Kelly Smith, Arsenal Ladies, English lionesses, Women's Football

Do Dads Encourage Their Daughters as Much as Their Sons?

I like to think I’m pretty good at encouraging my daughter to explore the world away from traditional gender stereotypes – but a recent survey about dads & daughters got me thinking. It seemed to indicate that fathers treated daughters significantly differently to sons – when it came to Football.

It found that dads are less likely to play football with their daughters, or even watch it with them compared to sons. Only 1% of fathers surveyed think their daughters would pick a career as a footballer, if given the choice. It also found that “fathers are far more likely to spend time playing computer games or tablets indoors with their daughters than go outside for a kick about”. Sounds familiar…

Dads and Daughters: Kelly and Bernard Smiths story

Women’s football is getting more and more attention, and the story of Kelly Smith and her father Bernard (pictured) is pretty inspirational. In the female game, Kelly is England’s all-time top goal scorer and six-time Women’s FA Cup winner (with Arsenal Ladies).

While her success is immensely impressive, the part of her story that touched me more than that was her relationship with her father.

Kelly cites her dad as the key influence that inspired her career, but they both also speak of the strength of their relationship that emerged during his encouragement that began in her youth.

Whether she had gone on to footballing success or something else, it seems clear that this bond would have been fundamentally important in whatever Kelly opted to achieve in her life.

While any English dad would surely cry like Bernard did at the sight of seeing his daughter in her England kit, singing the national anthem, on her international sporting debut, we would likely be just as teary over their success at anything we had supported them to work towards in their lives.

So, do dads encourage their daughters as much as sons?

There are no simple answers to this. I am not a fervent football supporter, so it is unsurprising that I haven’t been proactive in this respect. But it was the gender split that got me. I only have a daughter, so it’s a tricky one for me to answer myself – so when I see a poll like this, I wonder.

Football is such a big part of British life, that it is pretty inescapable. My daughter has watched a few internationals on TV with me – but it has been more about me watching it while I am looking after her as opposed to me introducing it to her.

And the issue is that while she is already learning football at nursery, she has only seen men playing it as adults – whether her sports teacher or on TV. She has yet to make reference to this, but I’m sure she will have noticed.

This isn’t about pushing her into a career in football. I simply don’t want her to dismiss football – or any other activity – as something that only males do.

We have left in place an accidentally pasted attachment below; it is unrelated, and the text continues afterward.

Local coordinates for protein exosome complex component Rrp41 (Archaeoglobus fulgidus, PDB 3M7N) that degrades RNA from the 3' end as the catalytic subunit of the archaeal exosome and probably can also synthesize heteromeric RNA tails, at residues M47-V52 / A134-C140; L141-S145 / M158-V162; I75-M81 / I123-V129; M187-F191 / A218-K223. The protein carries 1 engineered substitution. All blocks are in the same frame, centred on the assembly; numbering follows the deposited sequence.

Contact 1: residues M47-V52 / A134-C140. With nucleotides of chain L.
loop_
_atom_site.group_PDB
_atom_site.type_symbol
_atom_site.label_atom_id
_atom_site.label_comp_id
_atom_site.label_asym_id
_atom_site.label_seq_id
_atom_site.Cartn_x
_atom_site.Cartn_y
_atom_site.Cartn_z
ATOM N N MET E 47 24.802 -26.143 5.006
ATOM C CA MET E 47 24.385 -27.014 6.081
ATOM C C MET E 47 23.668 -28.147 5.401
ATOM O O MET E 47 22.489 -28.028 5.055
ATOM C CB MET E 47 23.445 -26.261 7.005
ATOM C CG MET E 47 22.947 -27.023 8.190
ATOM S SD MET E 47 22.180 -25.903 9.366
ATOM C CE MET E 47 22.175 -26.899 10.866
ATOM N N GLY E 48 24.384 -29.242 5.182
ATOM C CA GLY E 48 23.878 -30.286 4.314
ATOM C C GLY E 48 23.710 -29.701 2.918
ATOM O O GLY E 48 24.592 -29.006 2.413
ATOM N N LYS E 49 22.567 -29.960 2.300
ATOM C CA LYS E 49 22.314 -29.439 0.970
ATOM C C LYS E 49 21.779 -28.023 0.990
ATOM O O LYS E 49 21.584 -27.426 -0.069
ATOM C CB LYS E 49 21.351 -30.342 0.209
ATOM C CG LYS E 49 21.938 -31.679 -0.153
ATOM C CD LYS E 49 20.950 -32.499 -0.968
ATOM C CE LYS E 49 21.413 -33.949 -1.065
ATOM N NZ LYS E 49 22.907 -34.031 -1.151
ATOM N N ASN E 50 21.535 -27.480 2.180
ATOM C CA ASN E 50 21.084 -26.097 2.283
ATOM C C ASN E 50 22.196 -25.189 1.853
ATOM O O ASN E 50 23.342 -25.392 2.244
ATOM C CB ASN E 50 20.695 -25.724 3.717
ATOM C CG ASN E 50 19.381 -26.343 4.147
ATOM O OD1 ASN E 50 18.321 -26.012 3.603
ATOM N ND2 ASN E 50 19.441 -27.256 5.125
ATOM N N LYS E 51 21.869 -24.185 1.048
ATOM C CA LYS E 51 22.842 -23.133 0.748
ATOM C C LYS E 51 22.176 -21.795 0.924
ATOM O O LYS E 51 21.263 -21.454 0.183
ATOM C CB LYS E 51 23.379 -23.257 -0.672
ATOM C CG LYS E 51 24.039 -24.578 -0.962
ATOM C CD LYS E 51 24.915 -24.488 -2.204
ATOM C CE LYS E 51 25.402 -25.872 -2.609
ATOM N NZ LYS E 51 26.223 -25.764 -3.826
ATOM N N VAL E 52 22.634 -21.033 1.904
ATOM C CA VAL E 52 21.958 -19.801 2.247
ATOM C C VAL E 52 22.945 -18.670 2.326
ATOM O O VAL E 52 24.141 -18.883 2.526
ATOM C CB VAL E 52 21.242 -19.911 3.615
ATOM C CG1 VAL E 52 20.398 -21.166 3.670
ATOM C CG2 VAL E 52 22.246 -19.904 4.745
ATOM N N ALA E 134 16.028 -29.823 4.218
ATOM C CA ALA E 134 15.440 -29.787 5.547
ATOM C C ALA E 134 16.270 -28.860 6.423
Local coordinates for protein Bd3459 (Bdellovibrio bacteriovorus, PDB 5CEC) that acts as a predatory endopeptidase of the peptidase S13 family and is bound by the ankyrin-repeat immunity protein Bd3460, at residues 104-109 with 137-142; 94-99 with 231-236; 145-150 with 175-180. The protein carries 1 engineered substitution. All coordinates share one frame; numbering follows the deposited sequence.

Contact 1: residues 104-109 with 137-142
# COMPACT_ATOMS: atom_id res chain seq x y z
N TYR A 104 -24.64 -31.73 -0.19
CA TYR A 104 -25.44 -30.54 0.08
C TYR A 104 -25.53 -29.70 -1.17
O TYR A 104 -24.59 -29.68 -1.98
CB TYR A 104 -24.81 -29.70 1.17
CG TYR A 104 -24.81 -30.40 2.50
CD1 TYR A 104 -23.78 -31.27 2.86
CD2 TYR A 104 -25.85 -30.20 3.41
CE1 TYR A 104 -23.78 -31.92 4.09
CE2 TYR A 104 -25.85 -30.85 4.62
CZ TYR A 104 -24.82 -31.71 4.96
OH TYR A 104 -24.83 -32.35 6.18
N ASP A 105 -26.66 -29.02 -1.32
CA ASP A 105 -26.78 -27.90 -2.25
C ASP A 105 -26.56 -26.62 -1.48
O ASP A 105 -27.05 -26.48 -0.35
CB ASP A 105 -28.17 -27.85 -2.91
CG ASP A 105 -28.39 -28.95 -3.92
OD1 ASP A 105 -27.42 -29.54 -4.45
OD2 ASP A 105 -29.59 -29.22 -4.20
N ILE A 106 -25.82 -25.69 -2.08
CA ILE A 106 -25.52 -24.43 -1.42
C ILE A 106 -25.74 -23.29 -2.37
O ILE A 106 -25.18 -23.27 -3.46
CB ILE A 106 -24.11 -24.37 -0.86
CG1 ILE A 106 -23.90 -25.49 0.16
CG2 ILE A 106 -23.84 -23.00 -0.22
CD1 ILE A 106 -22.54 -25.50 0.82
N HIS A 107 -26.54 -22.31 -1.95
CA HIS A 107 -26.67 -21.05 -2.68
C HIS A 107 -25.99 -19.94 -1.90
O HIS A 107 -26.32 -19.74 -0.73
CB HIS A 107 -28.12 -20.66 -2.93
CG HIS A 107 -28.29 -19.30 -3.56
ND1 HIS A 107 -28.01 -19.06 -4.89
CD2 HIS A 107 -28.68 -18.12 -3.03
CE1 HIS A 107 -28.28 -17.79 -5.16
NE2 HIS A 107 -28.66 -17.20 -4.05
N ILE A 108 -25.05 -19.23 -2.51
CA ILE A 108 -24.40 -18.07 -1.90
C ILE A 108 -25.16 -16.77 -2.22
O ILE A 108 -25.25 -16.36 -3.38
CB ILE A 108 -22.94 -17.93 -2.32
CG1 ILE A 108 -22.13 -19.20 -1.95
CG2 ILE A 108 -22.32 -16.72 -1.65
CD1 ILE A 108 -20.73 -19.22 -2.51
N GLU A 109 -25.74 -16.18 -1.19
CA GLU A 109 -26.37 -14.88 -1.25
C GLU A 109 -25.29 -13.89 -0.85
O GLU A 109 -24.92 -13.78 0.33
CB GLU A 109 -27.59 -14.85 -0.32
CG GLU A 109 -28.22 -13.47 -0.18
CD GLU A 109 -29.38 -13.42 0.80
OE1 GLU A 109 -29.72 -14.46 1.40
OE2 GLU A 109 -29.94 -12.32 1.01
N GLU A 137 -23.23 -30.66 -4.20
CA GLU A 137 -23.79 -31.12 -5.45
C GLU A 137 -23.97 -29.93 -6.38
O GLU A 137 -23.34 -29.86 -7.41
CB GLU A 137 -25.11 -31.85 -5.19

I shouldn’t just rely on sharing my passions with her, but encourage her to explore areas outside my broad interests too. As this survey suggests, I AM more likely to do something indoors with her than go outside for a kick-about or similar.

So if I don’t want her to dismiss a career in STEM or other male dominated fields, I should probably introduce her to the Women’s Football game – so she understands that nothing is off limits to her because she’s a girl.


This is a collaborative post with SSE Energy, who are sponsors of The Women’s FA Cup and the FA SSE Girls’ Football Participation Programme. They commissioned the OnePoll survey referenced in this piece.

Find out more about Kelly in the video below, and read more of her story here.


6 thoughts on “Do Dads Encourage Their Daughters as Much as Their Sons?”

  1. Tricky one this. I have two daughters. One is more into football than the other. For me, play is all about getting outside and dirty. I do encourage this kind of thing. There is a bigger issue at play here. I recently wrote about how school uniforms for girls do nothing to encourage outdoors, physical play. I think there is something in this research, but it requires a lot more study and we must take a very good, long hard look why we don’t encourage girls to play hard, physical sports like football or rugby.

    1. I’m sure you do, and my reflection is that I am falling short of other parents in this respect – whether it’s because I have a daughter is another matter. It’s more to do with me being more of a couch potato. I agree it needs to be looked into on a wider scale, as that is where we would see a gender bias if one exists.

  2. Interesting thoughts.
    I have boys and a girl and there is a difference between what we play. My Miss5 isn’t that keen on playing football, it bores her. However throwing and catching she loves (I’m thinking Women’s International Cricket star). The boys love football. Which seems obvious, but they’ve not got it from me, as I care not for Kickyball.
    Engaging Miss5 in outside sports is definately harder, than the boys. She feels the cold more, doesn’t like the rain, just looks at me like I’m idiot when I suggest bad weather play. Whereas the boys are straight out. But I think that is more a failing of me than her.
    Your article has reminded me that I need to put some more effort into outside play with her. I need to find something she does love to do, and do that. Thanks.

  3. Some of these results really surprised me. As a dad who’s pretty open to letting his daughter try anything, it surprised me that some dads are a lot more of the view that “she’s a girl so won’t like ‘boy’ stuff”. I guess it’s not unexpected, but just strange when you see it in figures. I think you’ve got the right approach in how you say you’re going about parenting 🙂

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